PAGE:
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Daschle Admits -- Then Denies -- That White House Agreed With Industry To Scrap Public Option

by Brian Beutler

In a candid interview with the Center for American Progress [on Tuesday], former Senate Majority Leader Tom Daschle acknowledged that the public option didn't survive the health care debate because of a "understanding" that the White House reached with health care industry stakeholders -- particularly with hospital and insurance company trade associations. But the White House has long denied this suggestion -- which was, until now, based mostly on speculation -- and within hours of the report's initial publication, Daschle, a close White House ally, retracted his statement entirely.

Former Senate Majority Leader Tom Daschle acknowledged that the public option didn't survive the health care debate because of a "understanding" that the White House reached with health care industry stakeholders. He later walked back this admission. (File image) "I don't think it was taken off the table completely. It was taken off the table as a result of the understanding that people had with the hospital association, with the insurance (AHIP), and others," Daschle told Wonk Room's Igor Volsky. "I mean I think that part of the whole effort was based on a premise. That premise was, you had to have the stakeholders in the room and at the table. Lessons learned in past efforts is that without the stakeholders' active support rather than active opposition, it's almost impossible to get this job done. They wanted to keep those stakeholders in the room and [the public option] was the price some thought they had to pay."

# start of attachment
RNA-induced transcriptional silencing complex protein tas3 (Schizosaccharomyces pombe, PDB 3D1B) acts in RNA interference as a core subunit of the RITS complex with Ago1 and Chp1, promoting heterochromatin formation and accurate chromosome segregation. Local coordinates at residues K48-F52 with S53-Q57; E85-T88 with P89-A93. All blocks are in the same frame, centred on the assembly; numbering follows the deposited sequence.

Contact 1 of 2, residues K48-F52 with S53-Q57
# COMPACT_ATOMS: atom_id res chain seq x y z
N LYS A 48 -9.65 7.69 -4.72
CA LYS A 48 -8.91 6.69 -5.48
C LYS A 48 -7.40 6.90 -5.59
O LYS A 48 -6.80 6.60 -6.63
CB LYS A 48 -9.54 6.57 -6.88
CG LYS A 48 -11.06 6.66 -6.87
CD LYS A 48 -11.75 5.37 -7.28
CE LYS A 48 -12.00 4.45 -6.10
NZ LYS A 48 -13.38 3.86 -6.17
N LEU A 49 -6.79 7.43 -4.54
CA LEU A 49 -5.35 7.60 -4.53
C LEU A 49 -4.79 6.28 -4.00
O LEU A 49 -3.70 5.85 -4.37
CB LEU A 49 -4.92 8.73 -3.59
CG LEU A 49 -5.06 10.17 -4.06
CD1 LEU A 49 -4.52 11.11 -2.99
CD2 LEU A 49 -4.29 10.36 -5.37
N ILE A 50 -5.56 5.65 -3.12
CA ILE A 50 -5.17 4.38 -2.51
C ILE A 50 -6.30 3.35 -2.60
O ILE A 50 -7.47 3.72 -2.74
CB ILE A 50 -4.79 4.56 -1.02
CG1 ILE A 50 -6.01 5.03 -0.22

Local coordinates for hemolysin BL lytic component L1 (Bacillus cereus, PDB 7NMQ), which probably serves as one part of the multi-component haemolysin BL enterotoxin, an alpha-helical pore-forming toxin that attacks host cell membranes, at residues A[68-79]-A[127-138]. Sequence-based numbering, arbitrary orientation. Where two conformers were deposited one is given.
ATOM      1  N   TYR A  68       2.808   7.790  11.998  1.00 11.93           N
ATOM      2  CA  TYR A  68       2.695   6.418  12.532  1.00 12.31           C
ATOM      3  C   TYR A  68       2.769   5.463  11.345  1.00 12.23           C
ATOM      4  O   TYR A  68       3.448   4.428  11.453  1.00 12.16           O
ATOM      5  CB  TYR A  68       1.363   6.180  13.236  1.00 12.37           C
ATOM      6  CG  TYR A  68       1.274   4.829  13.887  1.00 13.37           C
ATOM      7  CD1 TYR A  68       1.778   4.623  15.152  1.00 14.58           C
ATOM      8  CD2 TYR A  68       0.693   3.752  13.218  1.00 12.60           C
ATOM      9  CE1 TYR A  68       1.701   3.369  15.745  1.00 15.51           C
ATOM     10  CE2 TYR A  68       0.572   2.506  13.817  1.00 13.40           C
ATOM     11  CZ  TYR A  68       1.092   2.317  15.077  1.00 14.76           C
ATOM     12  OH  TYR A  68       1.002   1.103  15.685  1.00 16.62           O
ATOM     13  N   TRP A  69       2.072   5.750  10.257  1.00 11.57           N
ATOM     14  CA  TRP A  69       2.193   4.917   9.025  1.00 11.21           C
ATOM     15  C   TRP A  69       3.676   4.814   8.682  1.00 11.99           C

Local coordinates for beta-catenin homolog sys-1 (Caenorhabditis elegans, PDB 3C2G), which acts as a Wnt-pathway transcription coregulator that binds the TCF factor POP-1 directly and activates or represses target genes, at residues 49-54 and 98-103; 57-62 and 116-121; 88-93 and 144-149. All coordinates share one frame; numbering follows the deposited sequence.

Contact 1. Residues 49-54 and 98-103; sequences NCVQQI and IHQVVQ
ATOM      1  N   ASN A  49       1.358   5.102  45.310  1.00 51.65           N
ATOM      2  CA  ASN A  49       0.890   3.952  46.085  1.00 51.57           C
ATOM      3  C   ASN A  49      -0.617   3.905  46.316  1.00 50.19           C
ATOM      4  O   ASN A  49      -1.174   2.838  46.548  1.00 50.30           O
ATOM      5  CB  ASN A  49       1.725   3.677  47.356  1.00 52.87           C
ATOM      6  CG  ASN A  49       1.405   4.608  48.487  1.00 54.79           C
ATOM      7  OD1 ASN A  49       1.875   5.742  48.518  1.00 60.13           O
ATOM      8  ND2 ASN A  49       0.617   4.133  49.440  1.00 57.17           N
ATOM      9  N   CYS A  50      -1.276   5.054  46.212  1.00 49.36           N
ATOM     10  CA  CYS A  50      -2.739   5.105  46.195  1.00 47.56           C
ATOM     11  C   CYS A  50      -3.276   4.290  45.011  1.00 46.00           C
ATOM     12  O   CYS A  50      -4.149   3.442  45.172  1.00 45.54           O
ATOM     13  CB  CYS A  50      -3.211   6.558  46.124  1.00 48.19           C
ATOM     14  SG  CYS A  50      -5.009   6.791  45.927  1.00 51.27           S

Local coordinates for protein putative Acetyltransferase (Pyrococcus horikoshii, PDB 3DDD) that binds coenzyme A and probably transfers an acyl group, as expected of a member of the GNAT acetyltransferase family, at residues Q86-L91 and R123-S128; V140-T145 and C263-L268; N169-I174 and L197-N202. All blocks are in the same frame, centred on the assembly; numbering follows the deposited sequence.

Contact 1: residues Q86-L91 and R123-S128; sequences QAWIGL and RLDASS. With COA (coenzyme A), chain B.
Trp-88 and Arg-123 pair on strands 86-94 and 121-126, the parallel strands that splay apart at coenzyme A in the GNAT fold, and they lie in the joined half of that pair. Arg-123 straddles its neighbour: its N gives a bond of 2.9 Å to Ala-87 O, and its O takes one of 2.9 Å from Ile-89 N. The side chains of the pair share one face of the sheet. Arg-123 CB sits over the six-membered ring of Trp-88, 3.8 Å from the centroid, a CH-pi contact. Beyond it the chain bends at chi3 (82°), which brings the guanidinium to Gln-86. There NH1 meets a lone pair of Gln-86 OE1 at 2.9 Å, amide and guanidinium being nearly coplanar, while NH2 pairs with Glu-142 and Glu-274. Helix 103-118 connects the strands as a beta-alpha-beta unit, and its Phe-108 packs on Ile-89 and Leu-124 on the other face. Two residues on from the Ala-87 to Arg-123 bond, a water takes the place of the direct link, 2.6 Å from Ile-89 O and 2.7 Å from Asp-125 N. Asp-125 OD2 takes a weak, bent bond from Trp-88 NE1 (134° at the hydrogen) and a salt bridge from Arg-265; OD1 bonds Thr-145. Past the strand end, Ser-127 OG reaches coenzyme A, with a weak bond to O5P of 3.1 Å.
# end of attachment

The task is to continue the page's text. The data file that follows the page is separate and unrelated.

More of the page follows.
That rendering flies in the face of the White House's narrative, so TPM emailed Daschle to ask whether his statement reflected first-hand knowledge of the stakeholder negotiations, or was a conclusion he'd drawn independently. In response, he walked back the entire claim.

"In describing some of the challenges to passage of the public option in the health reform bill, I did not mean to suggest in any way that the President was not committed to it," Daschle emails. "The President fought for the public option just as he did for affordable health care for all Americans. The public option was dropped only when it was no longer viable in Congress, not as a result of any deal cut by the White House. While I was disappointed that the public option was not included in the final legislation, the Affordable Care Act remains a tremendous achievement for the President and the nation."

And so the game of whodunnit continues.

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